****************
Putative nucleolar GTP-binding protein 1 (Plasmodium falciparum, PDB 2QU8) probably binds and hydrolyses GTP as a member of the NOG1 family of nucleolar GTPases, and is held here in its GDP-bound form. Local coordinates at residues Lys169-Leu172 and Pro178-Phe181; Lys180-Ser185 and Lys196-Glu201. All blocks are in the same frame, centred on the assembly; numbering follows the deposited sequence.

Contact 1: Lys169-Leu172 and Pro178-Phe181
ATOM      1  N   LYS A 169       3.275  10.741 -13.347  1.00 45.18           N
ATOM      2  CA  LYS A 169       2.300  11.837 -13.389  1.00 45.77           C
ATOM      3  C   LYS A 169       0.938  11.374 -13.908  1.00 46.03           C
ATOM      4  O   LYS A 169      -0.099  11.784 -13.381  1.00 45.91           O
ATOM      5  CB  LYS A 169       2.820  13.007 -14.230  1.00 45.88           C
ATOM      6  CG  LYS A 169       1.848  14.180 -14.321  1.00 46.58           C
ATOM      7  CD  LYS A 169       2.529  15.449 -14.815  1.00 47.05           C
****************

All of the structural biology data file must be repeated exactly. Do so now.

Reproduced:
Putative nucleolar GTP-binding protein 1 (Plasmodium falciparum, PDB 2QU8) probably binds and hydrolyses GTP as a member of the NOG1 family of nucleolar GTPases, and is held here in its GDP-bound form. Local coordinates at residues Lys169-Leu172 and Pro178-Phe181; Lys180-Ser185 and Lys196-Glu201. All blocks are in the same frame, centred on the assembly; numbering follows the deposited sequence.

Contact 1: Lys169-Leu172 and Pro178-Phe181
ATOM      1  N   LYS A 169       3.275  10.741 -13.347  1.00 45.18           N
ATOM      2  CA  LYS A 169       2.300  11.837 -13.389  1.00 45.77           C
ATOM      3  C   LYS A 169       0.938  11.374 -13.908  1.00 46.03           C
ATOM      4  O   LYS A 169      -0.099  11.784 -13.381  1.00 45.91           O
ATOM      5  CB  LYS A 169       2.820  13.007 -14.230  1.00 45.88           C
ATOM      6  CG  LYS A 169       1.848  14.180 -14.321  1.00 46.58           C
ATOM      7  CD  LYS A 169       2.529  15.449 -14.815  1.00 47.05           C